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In pictures: The wearable Myo controller being developed in Kitchener

More than 30,000 of the devices have been ordered, but they haven't yet been manufactured

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The Myo controller, made by Thalmic Labs Inc. of Kitchener, Ont., is used to operate a helicopter-like drone. The wearable device senses movements of hand and finger muscles and wirelessly transmits signals that can control games and apps on a computer or smartphone. Thalmic Labs already has more than 30,000 orders for the devices, which are priced at $149. But they have yet to be manufactured.

Image courtesy of Thalmic Labs

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Myo is about 1 inch wide and is worn on the forearm. It was invented by Stephen Lake, Matthew Bailey and Aaron Grant, all students at the University of Waterloo, who thought the wires and bulky gear needed to control video games were too cumbersome.

Tim Fraser/The Globe and Mail

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This image captured from a Thalmic Labs video shows the muscles of the forearm that move when the hand and fingers are flexed and twisted.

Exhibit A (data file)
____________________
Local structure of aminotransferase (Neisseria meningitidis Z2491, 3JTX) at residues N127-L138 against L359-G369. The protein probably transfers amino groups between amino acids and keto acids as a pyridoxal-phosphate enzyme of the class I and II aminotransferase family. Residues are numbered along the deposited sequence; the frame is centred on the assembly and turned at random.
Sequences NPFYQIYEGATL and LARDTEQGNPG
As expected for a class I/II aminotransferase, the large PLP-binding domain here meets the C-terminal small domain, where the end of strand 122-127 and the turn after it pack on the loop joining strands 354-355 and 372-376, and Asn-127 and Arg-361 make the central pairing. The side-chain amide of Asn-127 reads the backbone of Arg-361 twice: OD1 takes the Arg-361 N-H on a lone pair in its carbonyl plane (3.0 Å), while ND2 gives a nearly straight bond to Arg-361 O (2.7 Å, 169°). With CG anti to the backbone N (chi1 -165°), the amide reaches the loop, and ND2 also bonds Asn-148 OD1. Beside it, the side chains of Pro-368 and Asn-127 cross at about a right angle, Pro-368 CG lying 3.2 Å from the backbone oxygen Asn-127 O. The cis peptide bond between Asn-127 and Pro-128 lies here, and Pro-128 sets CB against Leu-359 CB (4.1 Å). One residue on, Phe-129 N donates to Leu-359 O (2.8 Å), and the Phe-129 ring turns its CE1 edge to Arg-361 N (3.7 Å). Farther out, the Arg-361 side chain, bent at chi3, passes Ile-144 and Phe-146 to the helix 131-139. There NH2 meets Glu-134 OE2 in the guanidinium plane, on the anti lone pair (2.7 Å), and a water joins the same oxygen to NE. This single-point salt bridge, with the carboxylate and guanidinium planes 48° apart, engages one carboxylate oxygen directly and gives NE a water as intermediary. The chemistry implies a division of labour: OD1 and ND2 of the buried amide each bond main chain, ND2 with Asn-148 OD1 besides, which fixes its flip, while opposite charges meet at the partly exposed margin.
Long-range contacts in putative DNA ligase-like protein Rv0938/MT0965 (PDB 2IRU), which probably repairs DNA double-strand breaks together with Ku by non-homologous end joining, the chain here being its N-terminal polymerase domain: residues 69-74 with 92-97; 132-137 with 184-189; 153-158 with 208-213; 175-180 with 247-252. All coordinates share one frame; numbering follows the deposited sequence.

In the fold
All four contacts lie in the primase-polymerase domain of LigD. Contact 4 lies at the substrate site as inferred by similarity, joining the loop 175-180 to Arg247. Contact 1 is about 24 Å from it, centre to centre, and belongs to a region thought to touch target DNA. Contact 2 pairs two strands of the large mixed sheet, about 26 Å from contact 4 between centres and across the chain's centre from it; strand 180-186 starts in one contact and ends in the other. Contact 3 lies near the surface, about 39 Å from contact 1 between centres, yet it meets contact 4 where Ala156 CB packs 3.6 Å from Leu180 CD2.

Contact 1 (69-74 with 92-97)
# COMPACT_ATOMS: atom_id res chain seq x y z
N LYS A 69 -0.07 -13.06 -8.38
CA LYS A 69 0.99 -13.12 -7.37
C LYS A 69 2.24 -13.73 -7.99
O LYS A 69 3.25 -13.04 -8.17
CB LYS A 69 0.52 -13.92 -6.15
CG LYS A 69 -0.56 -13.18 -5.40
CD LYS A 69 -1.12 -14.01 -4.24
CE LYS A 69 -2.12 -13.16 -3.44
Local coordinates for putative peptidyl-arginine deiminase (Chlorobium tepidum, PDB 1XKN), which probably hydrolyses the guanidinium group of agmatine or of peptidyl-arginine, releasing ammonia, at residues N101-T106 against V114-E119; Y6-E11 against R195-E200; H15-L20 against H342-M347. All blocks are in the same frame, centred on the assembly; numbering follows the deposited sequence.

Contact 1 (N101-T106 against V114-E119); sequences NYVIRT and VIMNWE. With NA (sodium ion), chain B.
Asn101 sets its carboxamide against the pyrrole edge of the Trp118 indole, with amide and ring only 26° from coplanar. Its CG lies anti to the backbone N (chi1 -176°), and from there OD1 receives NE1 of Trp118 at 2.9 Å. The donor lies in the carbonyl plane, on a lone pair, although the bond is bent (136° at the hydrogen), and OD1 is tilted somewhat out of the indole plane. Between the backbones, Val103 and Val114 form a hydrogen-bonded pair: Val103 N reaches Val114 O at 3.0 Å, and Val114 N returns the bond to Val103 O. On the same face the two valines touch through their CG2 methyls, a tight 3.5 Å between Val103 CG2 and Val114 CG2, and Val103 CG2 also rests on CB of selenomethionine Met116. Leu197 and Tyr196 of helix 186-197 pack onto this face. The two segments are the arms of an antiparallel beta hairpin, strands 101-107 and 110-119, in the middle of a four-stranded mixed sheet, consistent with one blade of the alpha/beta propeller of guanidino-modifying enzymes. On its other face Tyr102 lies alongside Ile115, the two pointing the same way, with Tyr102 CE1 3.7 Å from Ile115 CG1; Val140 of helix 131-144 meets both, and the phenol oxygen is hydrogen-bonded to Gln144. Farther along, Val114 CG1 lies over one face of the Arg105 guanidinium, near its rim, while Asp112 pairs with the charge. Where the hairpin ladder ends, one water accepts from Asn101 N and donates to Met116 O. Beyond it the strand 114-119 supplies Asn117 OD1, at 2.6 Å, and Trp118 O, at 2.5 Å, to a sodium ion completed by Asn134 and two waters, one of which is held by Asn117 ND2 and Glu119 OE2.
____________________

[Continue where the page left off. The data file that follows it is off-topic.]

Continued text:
Thalmic Labs

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Matthew Bailey, left, and Stephen Lake are co-founders of Thalmic Labs Inc. along with Aaron Grant (not pictured). Mr. Bailey is now vice-president, and Mr. Lake is the chief executive officer. While the company searches for a manufacturer in Asia, it is also faced with the challenge of maintaining its momentum with customers and backers and protecting its interests at home. The soonest they can start shipping products and get revenue flowing is the end of this year.

Tim Fraser/The Globe and Mail

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Thalmic Labs occupies space in the historic Tannery building in downtown Kitchener, Ont. Despite its lack of revenue, the company has been fortunate to have venture capital investors ready to cover costs, including the payroll for 20 software engineers who have joined the staff to develop apps for the Myo device.

Tim Fraser/The Globe and Mail

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Zack MacLennan solders a chipboard to a sensory unit at Thalmic Labs.

Tim Fraser/The Globe and Mail

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Mr. Lake says his team is taking its time in going to production to ensure the quality of the product. If they choose a big company that also makes products for electronics giants they might be considered a low priority. If they go to a smaller manufacturer, it might not be able to handle the demand. In the meantime, Mr. Lake acknowledges there’s a risk that a competitor who studies how the wristband works could rush a copycat onto the market.

Tim Fraser/The Globe and Mail

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